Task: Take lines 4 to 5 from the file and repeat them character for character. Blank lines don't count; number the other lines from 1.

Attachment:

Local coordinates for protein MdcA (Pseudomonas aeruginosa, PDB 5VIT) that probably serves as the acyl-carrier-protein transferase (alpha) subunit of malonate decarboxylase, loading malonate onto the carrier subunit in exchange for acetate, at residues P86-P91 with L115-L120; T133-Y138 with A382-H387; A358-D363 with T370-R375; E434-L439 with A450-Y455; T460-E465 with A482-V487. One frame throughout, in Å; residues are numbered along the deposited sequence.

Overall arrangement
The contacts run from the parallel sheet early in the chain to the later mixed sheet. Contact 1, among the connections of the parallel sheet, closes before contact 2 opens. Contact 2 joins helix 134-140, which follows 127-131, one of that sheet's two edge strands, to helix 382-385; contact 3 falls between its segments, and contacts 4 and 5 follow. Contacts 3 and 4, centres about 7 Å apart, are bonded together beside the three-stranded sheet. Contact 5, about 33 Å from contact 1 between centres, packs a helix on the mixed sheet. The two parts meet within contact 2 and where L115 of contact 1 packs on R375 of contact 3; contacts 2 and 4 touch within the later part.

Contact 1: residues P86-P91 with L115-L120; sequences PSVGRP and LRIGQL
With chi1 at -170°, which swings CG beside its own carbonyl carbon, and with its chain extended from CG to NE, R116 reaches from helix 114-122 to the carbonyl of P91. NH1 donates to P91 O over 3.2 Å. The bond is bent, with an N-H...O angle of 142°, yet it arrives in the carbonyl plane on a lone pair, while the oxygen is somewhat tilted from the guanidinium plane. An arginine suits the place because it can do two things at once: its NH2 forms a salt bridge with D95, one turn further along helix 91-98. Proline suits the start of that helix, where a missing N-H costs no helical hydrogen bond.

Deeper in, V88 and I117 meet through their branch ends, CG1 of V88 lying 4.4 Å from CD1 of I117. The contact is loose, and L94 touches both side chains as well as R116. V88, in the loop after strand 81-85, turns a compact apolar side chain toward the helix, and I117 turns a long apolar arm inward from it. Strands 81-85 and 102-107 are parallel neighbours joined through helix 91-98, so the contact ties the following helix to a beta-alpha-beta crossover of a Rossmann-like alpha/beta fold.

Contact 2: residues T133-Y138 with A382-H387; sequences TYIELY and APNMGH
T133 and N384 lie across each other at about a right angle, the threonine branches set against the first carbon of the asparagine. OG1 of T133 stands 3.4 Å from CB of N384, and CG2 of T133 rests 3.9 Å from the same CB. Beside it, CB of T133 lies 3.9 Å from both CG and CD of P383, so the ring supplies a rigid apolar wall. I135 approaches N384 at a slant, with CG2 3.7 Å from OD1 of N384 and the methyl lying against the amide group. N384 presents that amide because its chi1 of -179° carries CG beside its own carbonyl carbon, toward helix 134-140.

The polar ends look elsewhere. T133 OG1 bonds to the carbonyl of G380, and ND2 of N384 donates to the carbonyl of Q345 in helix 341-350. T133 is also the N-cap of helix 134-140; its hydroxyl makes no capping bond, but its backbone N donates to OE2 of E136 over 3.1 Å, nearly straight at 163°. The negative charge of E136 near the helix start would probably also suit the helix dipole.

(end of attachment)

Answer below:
Contact 1: residues P86-P91 with L115-L120; sequences PSVGRP and LRIGQL
With chi1 at -170°, which swings CG beside its own carbonyl carbon, and with its chain extended from CG to NE, R116 reaches from helix 114-122 to the carbonyl of P91. NH1 donates to P91 O over 3.2 Å. The bond is bent, with an N-H...O angle of 142°, yet it arrives in the carbonyl plane on a lone pair, while the oxygen is somewhat tilted from the guanidinium plane. An arginine suits the place because it can do two things at once: its NH2 forms a salt bridge with D95, one turn further along helix 91-98. Proline suits the start of that helix, where a missing N-H costs no helical hydrogen bond.